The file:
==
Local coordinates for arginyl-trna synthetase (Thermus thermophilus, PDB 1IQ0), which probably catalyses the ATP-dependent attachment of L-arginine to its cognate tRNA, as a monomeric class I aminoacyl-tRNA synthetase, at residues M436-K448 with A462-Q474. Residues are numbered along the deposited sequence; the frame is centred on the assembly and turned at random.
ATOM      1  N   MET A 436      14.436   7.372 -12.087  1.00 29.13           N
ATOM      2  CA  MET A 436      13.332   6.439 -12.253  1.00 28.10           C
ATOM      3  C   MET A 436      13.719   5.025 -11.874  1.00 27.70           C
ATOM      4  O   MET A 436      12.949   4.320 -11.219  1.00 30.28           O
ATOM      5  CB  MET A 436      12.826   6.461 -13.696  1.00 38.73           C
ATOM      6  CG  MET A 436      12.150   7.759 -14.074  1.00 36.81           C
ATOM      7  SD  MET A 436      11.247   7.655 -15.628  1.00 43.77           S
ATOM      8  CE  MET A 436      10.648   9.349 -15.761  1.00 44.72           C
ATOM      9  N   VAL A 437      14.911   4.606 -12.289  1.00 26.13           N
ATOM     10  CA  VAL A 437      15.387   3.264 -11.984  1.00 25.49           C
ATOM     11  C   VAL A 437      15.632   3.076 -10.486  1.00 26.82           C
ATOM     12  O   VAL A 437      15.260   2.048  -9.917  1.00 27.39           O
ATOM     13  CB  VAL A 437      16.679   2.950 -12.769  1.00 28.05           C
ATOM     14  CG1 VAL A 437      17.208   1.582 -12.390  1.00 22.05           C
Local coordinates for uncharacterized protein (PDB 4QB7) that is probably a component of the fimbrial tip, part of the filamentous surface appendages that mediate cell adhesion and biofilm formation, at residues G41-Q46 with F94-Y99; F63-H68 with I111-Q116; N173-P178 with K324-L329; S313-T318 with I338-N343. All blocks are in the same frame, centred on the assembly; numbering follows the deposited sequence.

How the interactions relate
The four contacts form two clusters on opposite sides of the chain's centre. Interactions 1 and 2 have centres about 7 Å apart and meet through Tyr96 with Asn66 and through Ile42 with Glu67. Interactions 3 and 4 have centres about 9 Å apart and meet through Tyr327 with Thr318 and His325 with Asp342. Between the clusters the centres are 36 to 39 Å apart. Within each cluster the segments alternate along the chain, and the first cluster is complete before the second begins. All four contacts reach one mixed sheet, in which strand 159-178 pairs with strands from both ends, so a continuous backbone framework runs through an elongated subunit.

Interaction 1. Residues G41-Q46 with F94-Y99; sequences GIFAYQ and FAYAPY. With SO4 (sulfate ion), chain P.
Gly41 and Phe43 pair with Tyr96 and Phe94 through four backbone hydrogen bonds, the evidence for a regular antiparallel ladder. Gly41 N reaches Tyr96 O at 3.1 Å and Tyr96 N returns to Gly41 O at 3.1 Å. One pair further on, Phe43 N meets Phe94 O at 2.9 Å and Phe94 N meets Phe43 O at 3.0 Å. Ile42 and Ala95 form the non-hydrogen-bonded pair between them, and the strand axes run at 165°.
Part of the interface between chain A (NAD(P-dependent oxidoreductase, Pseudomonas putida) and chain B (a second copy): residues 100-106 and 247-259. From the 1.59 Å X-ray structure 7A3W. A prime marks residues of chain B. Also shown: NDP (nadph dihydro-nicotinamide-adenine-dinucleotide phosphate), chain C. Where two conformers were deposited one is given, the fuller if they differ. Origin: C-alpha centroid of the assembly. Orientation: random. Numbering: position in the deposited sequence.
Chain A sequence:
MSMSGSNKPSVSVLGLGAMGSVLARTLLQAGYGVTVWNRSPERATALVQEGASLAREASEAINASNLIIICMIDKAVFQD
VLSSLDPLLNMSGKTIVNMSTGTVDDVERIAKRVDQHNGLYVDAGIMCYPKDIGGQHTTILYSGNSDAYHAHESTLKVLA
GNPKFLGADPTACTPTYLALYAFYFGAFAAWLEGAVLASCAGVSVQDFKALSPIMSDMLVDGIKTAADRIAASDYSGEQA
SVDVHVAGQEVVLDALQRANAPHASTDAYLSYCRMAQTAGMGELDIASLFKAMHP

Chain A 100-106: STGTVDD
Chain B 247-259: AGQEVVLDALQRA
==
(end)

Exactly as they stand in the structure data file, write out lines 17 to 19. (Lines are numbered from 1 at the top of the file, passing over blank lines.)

How the interactions relate
The four contacts form two clusters on opposite sides of the chain's centre. Interactions 1 and 2 have centres about 7 Å apart and meet through Tyr96 with Asn66 and through Ile42 with Glu67. Interactions 3 and 4 have centres about 9 Å apart and meet through Tyr327 with Thr318 and His325 with Asp342. Between the clusters the centres are 36 to 39 Å apart. Within each cluster the segments alternate along the chain, and the first cluster is complete before the second begins. All four contacts reach one mixed sheet, in which strand 159-178 pairs with strands from both ends, so a continuous backbone framework runs through an elongated subunit.

Interaction 1. Residues G41-Q46 with F94-Y99; sequences GIFAYQ and FAYAPY. With SO4 (sulfate ion), chain P.